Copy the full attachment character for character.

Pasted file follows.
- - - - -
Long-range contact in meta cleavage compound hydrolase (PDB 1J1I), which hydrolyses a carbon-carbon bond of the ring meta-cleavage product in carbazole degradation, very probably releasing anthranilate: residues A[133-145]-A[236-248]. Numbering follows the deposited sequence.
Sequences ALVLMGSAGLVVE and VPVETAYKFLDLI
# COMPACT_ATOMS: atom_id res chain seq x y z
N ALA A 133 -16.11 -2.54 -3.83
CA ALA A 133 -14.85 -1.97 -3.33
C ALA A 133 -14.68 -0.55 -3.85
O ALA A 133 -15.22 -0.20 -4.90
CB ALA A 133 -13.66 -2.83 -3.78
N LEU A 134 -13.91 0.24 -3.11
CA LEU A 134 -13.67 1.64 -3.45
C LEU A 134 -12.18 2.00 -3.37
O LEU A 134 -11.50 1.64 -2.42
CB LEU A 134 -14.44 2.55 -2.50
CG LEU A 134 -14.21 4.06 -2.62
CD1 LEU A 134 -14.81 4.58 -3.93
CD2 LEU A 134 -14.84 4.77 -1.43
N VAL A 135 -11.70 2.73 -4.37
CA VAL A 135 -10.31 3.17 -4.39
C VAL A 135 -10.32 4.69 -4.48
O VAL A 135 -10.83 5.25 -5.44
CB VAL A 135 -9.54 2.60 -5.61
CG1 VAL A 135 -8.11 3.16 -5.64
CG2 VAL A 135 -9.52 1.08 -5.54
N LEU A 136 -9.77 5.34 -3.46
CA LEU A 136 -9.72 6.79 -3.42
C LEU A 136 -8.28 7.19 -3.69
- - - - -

Long-range contact in meta cleavage compound hydrolase (PDB 1J1I), which hydrolyses a carbon-carbon bond of the ring meta-cleavage product in carbazole degradation, very probably releasing anthranilate: residues A[133-145]-A[236-248]. Numbering follows the deposited sequence.
Sequences ALVLMGSAGLVVE and VPVETAYKFLDLI
# COMPACT_ATOMS: atom_id res chain seq x y z
N ALA A 133 -16.11 -2.54 -3.83
CA ALA A 133 -14.85 -1.97 -3.33
C ALA A 133 -14.68 -0.55 -3.85
O ALA A 133 -15.22 -0.20 -4.90
CB ALA A 133 -13.66 -2.83 -3.78
N LEU A 134 -13.91 0.24 -3.11
CA LEU A 134 -13.67 1.64 -3.45
C LEU A 134 -12.18 2.00 -3.37
O LEU A 134 -11.50 1.64 -2.42
CB LEU A 134 -14.44 2.55 -2.50
CG LEU A 134 -14.21 4.06 -2.62
CD1 LEU A 134 -14.81 4.58 -3.93
CD2 LEU A 134 -14.84 4.77 -1.43
N VAL A 135 -11.70 2.73 -4.37
CA VAL A 135 -10.31 3.17 -4.39
C VAL A 135 -10.32 4.69 -4.48
O VAL A 135 -10.83 5.25 -5.44
CB VAL A 135 -9.54 2.60 -5.61
CG1 VAL A 135 -8.11 3.16 -5.64
CG2 VAL A 135 -9.52 1.08 -5.54
N LEU A 136 -9.77 5.34 -3.46
CA LEU A 136 -9.72 6.79 -3.42
C LEU A 136 -8.28 7.19 -3.69